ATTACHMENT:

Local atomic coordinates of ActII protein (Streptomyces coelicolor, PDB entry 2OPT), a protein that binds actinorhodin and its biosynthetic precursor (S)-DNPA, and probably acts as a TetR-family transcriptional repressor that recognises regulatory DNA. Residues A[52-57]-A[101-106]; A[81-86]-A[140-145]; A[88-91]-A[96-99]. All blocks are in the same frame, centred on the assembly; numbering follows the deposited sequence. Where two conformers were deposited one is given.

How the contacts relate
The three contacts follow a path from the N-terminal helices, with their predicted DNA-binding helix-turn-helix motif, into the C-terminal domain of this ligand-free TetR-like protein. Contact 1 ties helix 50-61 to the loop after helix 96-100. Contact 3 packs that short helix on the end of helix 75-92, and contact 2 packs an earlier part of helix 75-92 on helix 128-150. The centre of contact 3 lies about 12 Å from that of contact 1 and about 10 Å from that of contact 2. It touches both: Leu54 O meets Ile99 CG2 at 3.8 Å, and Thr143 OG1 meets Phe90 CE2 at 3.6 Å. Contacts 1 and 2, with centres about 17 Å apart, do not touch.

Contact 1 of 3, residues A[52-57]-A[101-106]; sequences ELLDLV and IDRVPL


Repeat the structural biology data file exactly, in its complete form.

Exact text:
Local atomic coordinates of ActII protein (Streptomyces coelicolor, PDB entry 2OPT), a protein that binds actinorhodin and its biosynthetic precursor (S)-DNPA, and probably acts as a TetR-family transcriptional repressor that recognises regulatory DNA. Residues A[52-57]-A[101-106]; A[81-86]-A[140-145]; A[88-91]-A[96-99]. All blocks are in the same frame, centred on the assembly; numbering follows the deposited sequence. Where two conformers were deposited one is given.

How the contacts relate
The three contacts follow a path from the N-terminal helices, with their predicted DNA-binding helix-turn-helix motif, into the C-terminal domain of this ligand-free TetR-like protein. Contact 1 ties helix 50-61 to the loop after helix 96-100. Contact 3 packs that short helix on the end of helix 75-92, and contact 2 packs an earlier part of helix 75-92 on helix 128-150. The centre of contact 3 lies about 12 Å from that of contact 1 and about 10 Å from that of contact 2. It touches both: Leu54 O meets Ile99 CG2 at 3.8 Å, and Thr143 OG1 meets Phe90 CE2 at 3.6 Å. Contacts 1 and 2, with centres about 17 Å apart, do not touch.

Contact 1 of 3, residues A[52-57]-A[101-106]; sequences ELLDLV and IDRVPL